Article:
2021 Activity Report

March Activity Report

March 2022
Global Japan Office Coordinator

The new semester just started at the end of February, but the city of Shanghai is almost in lockdown due to the spread of Covid-19. After March 16, the university was closed and classes were held online. We were instructed to stay out as much as possible and for 2 weeks and to take 3 PCR tests during the period. In my apartment, I was completely grounded for the first two days. The entrance of the apartment was locked and completely inaccessible; after the third day, walking around the neighborhood was allowed though public transportation was prohibited. I was a bit nervous because of the sudden lockdown, but I had no problem because I had stocked up on groceries and the online supermarket was open and available to pick up deliveries. There were four PCR tests: the first day, the second day, and then the fourth, seventh, and fourteenth days. The inspectors came to the first floor of the apartment building for the inspection. This lockdown is supposed to end at the end of March, but I suspect that this situation will continue after April, since the number of infected people is increasing every day.

Students appear to be allowed to enter the university campus and the dormitories adjacent to the campus. Since it is spring and the weather is nice, taking a walk seems to be somewhat refreshing. As for online classes, students seem to have a somewhat different take on them. Some says, "Online classes are tiring because we have to look at a screen all the time, but it's unavoidable because of this Covid-19 situation." Another says, "It's easier to study in my room”. There are things that can be done online as well, so I will try to support students so that they can maintain their motivation to learn even under these circumstances.

February Activity Report

February 2022
Global Japan Office Coordinator

The Chinese New Year is over and the new semester has begun. Last year, many students were not able to return to their hometown because of the strict measures to prevent the spread of Covid-19. This year, however, many students could go back to their hometown. They smiled and said that they had spent time with their families for the first time in a while. Some students interacted with Japanese people online or participated in internships during the break, and each seemed to have had a meaningful break.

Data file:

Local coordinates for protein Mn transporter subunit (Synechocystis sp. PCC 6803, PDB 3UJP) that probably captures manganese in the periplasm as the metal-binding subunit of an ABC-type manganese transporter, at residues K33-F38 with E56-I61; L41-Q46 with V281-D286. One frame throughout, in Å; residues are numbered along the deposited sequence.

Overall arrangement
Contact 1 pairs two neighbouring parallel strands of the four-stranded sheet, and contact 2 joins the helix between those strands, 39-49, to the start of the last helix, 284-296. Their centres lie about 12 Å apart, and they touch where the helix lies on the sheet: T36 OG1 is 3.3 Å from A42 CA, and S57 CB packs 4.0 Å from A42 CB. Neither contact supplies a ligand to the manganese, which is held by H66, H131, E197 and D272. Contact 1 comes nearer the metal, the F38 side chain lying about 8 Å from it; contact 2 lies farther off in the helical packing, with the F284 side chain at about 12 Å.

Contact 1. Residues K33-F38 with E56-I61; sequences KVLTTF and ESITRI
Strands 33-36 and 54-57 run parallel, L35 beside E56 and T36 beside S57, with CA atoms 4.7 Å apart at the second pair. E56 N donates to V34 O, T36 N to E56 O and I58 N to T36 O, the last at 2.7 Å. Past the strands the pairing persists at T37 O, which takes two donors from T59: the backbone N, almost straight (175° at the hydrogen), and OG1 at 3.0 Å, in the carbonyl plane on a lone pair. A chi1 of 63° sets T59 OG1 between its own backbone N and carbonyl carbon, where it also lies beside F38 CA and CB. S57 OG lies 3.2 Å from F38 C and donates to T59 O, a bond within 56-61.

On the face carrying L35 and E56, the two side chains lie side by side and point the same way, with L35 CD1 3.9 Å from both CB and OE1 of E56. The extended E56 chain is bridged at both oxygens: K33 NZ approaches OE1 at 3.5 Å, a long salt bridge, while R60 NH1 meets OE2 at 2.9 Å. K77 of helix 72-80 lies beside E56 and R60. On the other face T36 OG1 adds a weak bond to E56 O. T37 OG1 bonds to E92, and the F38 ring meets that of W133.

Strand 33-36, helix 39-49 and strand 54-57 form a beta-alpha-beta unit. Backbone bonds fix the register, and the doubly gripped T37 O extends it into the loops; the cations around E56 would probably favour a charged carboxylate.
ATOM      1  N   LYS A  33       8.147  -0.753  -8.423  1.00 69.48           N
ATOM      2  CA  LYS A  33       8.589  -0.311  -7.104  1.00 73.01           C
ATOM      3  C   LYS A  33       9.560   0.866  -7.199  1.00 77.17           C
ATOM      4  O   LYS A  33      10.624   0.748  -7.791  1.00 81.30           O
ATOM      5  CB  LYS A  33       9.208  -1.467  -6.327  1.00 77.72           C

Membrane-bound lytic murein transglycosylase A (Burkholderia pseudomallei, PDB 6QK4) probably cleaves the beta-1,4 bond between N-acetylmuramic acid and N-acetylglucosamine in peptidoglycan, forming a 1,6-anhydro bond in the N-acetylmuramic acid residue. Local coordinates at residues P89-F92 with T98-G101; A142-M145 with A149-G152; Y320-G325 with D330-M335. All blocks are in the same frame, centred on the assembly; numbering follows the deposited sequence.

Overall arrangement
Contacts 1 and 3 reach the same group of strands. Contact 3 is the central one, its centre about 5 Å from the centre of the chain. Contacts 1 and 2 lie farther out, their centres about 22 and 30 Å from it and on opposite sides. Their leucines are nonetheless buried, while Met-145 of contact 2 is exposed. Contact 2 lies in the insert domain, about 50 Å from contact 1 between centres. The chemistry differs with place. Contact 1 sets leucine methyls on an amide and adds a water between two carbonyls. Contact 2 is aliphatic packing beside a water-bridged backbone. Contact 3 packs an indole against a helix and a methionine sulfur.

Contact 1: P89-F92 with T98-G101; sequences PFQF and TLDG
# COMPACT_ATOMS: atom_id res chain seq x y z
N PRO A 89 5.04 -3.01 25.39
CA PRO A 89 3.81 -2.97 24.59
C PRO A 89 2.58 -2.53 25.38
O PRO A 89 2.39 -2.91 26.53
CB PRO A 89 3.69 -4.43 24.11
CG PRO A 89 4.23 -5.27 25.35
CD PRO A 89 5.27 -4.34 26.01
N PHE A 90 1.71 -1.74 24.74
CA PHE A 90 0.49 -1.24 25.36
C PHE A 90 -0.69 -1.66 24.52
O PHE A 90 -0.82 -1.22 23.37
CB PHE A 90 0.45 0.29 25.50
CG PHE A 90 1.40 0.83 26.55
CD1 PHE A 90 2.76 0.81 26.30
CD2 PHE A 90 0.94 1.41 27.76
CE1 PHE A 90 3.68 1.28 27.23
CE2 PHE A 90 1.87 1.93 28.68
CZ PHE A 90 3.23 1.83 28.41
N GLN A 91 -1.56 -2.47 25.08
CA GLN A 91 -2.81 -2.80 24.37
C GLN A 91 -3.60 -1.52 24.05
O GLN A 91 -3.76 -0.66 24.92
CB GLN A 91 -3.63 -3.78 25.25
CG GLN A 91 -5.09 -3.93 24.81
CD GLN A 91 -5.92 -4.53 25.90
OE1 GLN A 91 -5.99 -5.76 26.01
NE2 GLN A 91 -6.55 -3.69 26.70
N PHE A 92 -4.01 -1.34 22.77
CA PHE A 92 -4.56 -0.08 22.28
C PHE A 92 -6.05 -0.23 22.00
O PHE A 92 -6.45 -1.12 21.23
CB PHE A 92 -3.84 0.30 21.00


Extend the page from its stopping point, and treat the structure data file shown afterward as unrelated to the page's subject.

The students who were supposed to study abroad at a Japanese university last semester were unfortunately not able to travel to Japan, but they participated in online classes at a Japanese university. They said, "It was a great opportunity to be in a class with Japanese people, and although it was difficult to study, it was a good chance to make Japanese friends."

Japan has announced that international students will be allowed to enter Japan, so we hope that students will be able to go to Japan safely this semester.

In China, it is said that the number of cases has been under control due to measures such as movement restrictions and simultaneous PCR testing, but here we are again seeing signs of the spread of infection. We can only hope that the infection will not spread further.

January Activity Report

January 2022
Global Japan Office Coordinator

The new school year, which began in September, ended with final exams at the beginning of January. The long winter break will last until the end of February, when the Chinese New Year ends. Usually, many students return to their parents’ homes to spend time with their families. However, this year, in order to prevent the spread of the new coronavirus, some students were not allowed to return home in some areas and had to remain in their dormitories. With the Beijing Olympics coming up in February, long-distance travel, even domestic travel, may require quarantine in some cases.

Still, it is possible to move around Shanghai relatively freely, and many third-year students are taking advantage of this winter break to do internships at companies. Not only the kind of internship in which they go to work at a company, but also those in which they work remotely. Fourth-year students are in the midst of writing their graduation theses. Some students are studying at home, and the Japanese Corner chat group has been receiving requests for consultation on Japanese language study throughout this winter break.

In 2021, China also hosted a number of speech contests organized by various organizations. Although the contests were held online, several students from Shanghai Foreign Studies University participated and were able to win prizes in all of them. This is also a result of our daily study.

We will continue to support them in 2022 so that they can continue to excel in their respective areas of expertise.

December Activity Report

December 2021
Global Japan Office Coordinator

Since the beginning of December, temperatures have been dropping and the days have been winter-like. Many of the classrooms at the university are not heated, so students are wearing a lot of clothes to class. This is the only month in which they go to class complaining that they are cold. We will be on vacation next month, so we just have to be patient.

This semester, we offered once again an introductory level course called Tagengo+ (Multilingual Plus) on Japanese language and culture. Undergraduate students who do not specialize in Japanese language will take this course once a week for two and a half hours, for a total of ten sessions. Nearly 30 students applied for the course this semester. Thursday, December 9, was the last day of the class, and each student was asked to present a self-introduction. They were able to use the Japanese expressions they had learned for such terms as “hometown” “family,” “hobbies”" and “favorite foods.” What was interesting to me was that many of them said they liked Japanese food. In China, especially Shanghai, there are many Japanese restaurants here and there, and major Japanese foods such as sushi, ramen, sukiyaki and beef bowl are well known. One of the students even said, “I like wasabi on my sushi.”

“I want to go to Japan and eat delicious sushi,” says another. I hope that one day these students’ dreams will come true.